Intel Corp. has stepped up its expansion into the
interactive digital set-top-box silicon market through a new development agreement with
Finnish powerhouse Nokia Corp.
Intel has already announced other set-top development deals
under its Home Products Group's strategy for porting the multimedia and
Internet-access capabilities of its semiconductor architecture to non-PC devices, ranging
from televisions to automobile accessories.
But the Nokia agreement marks Intel's biggest foray
yet, due not only to the Finnish company's existing set-top footprint in Europe but
also its ambitions for expanding into new markets --- including the U.S. -- for cable,
satellite and terrestrial-broadcast business.
"It's a global market, not just European,"
said Helmut Stein, chief technical officer for Nokia Multimedia Terminals. "There are
discussions ongoing in the United States" with potential customers.
Nokia, the world's largest wireless-phone maker,
boasts a multimedia set-top business that has deployed about 4 million digital-cable,
satellite and terrestrial-broadcasting boxes, largely in Europe.
It plans to create a set-top -- available in the second
half of next year -- built around Intel's powerful Celeron or Pentium processors and
using software based on freely available "open-source" systems including the
Linux operating system and Mozilla Web browser.
Pentium-class chips running at clock speeds of 266
megahertz and higher pack a wallop that Nokia believes is necessary to support the
applications its box will eventually allow operators to offer. These include Web browsing;
interactive video; recording or time-shifting programming to digital hard drives;
electronic mail; and interactive program guides.
"The need for processing power and software is moving
and growing all the time," Stein said. "For a terminal to access these open
standards and applications we need a processor that's not far away from a laptop
Stein would not give specific possible configurations for
such a box's memory requirements. But he indicated that the set-top would require
flash memory and dynamic RAM "similar to a laptop," most of which now ship with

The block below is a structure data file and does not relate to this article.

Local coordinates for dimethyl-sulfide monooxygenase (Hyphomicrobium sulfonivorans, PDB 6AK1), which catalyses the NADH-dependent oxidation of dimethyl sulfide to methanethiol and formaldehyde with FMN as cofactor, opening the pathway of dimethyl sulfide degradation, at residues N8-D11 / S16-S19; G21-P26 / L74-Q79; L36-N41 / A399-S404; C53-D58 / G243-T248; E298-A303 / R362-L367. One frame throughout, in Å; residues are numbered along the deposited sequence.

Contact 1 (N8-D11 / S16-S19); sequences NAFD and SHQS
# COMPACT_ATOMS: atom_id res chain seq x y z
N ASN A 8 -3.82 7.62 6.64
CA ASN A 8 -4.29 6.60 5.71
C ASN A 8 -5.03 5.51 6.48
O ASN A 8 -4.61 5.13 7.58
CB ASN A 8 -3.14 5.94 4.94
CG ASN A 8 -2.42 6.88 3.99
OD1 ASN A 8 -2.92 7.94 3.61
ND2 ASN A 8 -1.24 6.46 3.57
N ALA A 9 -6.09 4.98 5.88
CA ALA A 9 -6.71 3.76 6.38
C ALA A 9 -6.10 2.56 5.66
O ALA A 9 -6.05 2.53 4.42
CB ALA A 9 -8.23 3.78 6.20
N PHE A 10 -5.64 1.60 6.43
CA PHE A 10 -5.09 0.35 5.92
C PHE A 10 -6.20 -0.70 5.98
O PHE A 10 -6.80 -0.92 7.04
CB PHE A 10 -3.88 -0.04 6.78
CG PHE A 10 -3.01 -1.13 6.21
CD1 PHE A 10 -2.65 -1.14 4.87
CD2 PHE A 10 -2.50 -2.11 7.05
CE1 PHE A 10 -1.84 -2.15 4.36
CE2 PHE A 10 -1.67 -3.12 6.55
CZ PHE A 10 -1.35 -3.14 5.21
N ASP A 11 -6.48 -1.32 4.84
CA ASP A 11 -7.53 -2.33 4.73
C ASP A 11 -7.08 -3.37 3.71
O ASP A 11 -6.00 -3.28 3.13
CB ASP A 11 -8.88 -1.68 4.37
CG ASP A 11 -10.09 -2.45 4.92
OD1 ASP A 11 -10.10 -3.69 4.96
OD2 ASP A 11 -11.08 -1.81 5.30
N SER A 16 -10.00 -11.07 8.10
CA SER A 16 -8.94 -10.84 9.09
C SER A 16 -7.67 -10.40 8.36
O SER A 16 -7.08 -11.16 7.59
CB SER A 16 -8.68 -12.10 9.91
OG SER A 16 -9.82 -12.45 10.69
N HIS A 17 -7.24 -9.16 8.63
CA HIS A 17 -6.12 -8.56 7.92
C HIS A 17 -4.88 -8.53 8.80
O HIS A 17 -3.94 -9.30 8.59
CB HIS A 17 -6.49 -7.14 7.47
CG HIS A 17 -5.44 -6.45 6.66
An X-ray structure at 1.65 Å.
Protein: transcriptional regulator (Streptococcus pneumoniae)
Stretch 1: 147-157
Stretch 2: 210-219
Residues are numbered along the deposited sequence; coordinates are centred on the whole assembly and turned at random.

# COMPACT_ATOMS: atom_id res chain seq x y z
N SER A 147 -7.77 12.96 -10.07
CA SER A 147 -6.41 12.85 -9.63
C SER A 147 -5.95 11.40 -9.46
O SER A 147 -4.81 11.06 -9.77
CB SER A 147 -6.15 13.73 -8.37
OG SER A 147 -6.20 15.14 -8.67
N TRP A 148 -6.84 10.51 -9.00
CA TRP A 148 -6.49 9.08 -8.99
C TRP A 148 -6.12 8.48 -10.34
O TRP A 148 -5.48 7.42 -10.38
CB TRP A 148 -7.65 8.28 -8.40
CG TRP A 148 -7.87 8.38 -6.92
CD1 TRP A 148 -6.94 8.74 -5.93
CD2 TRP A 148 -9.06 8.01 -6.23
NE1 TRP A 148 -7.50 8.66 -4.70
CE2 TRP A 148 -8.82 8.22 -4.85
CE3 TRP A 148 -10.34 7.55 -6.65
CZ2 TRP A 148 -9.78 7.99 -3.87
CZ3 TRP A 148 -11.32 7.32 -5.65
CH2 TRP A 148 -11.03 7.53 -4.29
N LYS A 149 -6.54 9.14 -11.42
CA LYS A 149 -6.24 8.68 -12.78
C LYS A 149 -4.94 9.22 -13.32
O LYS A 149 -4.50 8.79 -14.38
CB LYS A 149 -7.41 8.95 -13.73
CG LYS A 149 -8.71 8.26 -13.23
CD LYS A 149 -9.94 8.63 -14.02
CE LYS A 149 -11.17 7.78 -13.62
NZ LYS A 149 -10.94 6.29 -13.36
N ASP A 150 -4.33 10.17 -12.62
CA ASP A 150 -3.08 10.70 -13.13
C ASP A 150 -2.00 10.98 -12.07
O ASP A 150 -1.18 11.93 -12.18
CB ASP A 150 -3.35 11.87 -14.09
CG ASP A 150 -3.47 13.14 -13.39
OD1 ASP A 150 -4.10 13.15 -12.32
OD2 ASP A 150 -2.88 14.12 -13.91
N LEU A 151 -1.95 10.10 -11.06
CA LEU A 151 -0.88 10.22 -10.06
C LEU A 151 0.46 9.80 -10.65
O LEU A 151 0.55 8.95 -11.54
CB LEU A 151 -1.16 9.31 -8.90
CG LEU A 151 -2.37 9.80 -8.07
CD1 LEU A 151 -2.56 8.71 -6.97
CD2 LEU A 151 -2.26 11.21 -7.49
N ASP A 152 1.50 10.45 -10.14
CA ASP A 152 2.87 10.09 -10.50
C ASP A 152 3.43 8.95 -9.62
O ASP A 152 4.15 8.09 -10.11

32 or more megabytes of RAM.
The new box also will support content based on the Advanced
Television Enhancement Forum, the consortium of electronics, broadcasting and computer
companies led by Intel and supported by Nokia. ATVEF is a royalty-free specification based
on open standards meant to enable developers to write content once for operation on
multiple different platforms, a rival to TV platforms such as that of Microsoft Corp.
Intel also is developing open source-based set-top and
server solutions for Pacific Century Cyberworks' deployment of broadband-video and
Internet services in Asia.
In its other big set-top deal so far, Intel will build
direct-broadcast-satellite receivers for Hughes Network Systems that support the planned
online television service of DirecTV Inc. and America Online Inc., which will not be based
on open-source software.
While Intel said it is operating-system agnostic, some
customers see the open-source model as more flexible and better at fostering innovation
than vendor-driven, proprietary solutions.
"Over time we want to standardize that in a standard
product offering from Intel, which we hope to launch at a later date," said Marta
Hassler, marketing director for the Home Products Group.
Although the Nokia deal focuses on Europe, both companies
say their use of open-source code for key elements such as the operating system will speed
time to market in other lucrative regions, such as Asia and North America.
"As it is built on global standards, it's a
global product," Stein said. "If you have Java or HTML, you can write
applications everywhere in the world."
Another advantage could be cost. According to Paul Kagan
Associates, AT&T Broadband & Internet Services Inc. agreed to pay Microsoft $12
per copy for the up to 10 million set-tops in which it will run the Windows CE operating
system. AT&T also will pay $2 per subscriber annually for maintenance and another 75
cents per sub each month for "server-access fees," according to senior analyst
While Linux products are not "free" -- only its
source code is available at no cost -- analysts say devices that run a Linux-based OS
still could be significantly cheaper than those licensing proprietary systems such as
"In a consumer-priced arena, you can't afford to
have that high a set-top component in a retail market," said Richard Doherty, analyst
at market-research firm the Envisioneering Group.
Stein said Nokia has demonstrated Linux-based terminals but
would work with Intel to adapt the OS further for the television-oriented platform.
Several other manufacturers already are using Linux in
their multimedia appliances, including TiVo Inc. for its TV-recording device and NetGame
SA for its European cable-TV set-top that also incorporates a standards-based cable modem
for Internet access.
Doherty said the Nokia venture is further indication that
Intel believes it has strong solutions ready for the consumer set-top market, which should
soon include set-top makers for the U.S. market.
"That system doesn't freeze," Doherty said
of the Linux OS. "Once it's been proven, there are others who can do it cheaper
and faster. And there are already dozens of companies making sure that the Intel
architecture works in a consumer environment."
Nokia's choice of Linux for the set-top is a
continuation of a strategy that has shunned Windows CE for "thin" computing
devices. Nokia last week said it would use 3Com Corp.'s Palm Computing operating
system interface and applications for smart phones and other products that will use the
EPOC OS for handheld devices being developed by the Symbian joint venture.